Córdoba deputy federal judge Liliana Navarro declared yesterday that Mateo Goretti would have been well aware that artifacts in his name were stolen, and further actions are to be decided by the prosecution.
Goretti, an advisor to Macri’s Ministry of Finance, previously maintained that he had bought the pieces in good faith. Navarro countered that Goretti “could not have been unaware” of the origin of the relics, as he was a “private collector and a connoisseur of pre-Colombian art, and has written books on the subject”.
“We are talking about theft to public property,” said judge Navarro, as reported by local publication Los Andes. “Therefore, they cannot be dealt or sold privately; these pieces were a part of a museum and should be available to the people.”
Clarín reported that the archaeological pieces were stolen from a museum in Río Ceballos, Córdoba, in 2008; around the same time that Goretti came to office. There were 58 artifacts in total, dating from 500 to 1000AD, with a cumulative value estimated at around US$ 700,000.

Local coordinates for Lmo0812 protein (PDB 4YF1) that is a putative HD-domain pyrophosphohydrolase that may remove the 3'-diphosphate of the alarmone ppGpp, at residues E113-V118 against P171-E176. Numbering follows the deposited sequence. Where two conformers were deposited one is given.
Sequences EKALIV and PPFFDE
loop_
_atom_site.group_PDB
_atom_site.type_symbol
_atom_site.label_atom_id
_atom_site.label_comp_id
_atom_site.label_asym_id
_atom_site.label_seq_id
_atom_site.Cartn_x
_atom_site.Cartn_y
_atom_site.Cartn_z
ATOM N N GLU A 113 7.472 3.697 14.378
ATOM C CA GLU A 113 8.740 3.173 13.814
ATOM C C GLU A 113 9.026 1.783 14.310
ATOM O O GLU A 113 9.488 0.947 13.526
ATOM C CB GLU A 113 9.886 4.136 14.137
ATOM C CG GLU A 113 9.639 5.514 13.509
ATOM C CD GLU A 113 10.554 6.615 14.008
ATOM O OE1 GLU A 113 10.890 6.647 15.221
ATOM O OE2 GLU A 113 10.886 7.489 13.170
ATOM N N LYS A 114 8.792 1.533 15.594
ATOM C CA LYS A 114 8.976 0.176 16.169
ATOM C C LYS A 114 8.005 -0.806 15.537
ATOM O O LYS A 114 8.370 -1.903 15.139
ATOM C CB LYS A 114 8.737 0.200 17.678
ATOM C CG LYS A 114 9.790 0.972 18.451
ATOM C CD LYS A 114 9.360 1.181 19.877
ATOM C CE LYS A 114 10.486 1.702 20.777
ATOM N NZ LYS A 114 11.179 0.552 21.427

The pieces were retrieved after Interpol led four simultaneous raids in Capital Federal and San Isidro.
The city government has since made strides to distance itself from the scandal and Goretti himself.
“Goretti has no role in the government,” Horacio Rodríguez Larreta told radio América in a recent interview, calling him an “honorary member”. “He has all of the documentation needed to show this in court.”
However, Télam published an official government bulletin from December 10, 2007, that names Italian-born Goretti as “plant personnel of Cabinet, Ministry of Finance, honorary character”.
Despite Judge Navarro’s conviction of Goretti’s culpability, he has not yet been officially charged with a crime. In a federal courts conference in Córdoba, Navarro said he is not yet “deprived of liberty,” but that prosecutor Enrique Senestrari is expected to soon issue the arrest. Goretti has asked to be exempt from federal prison.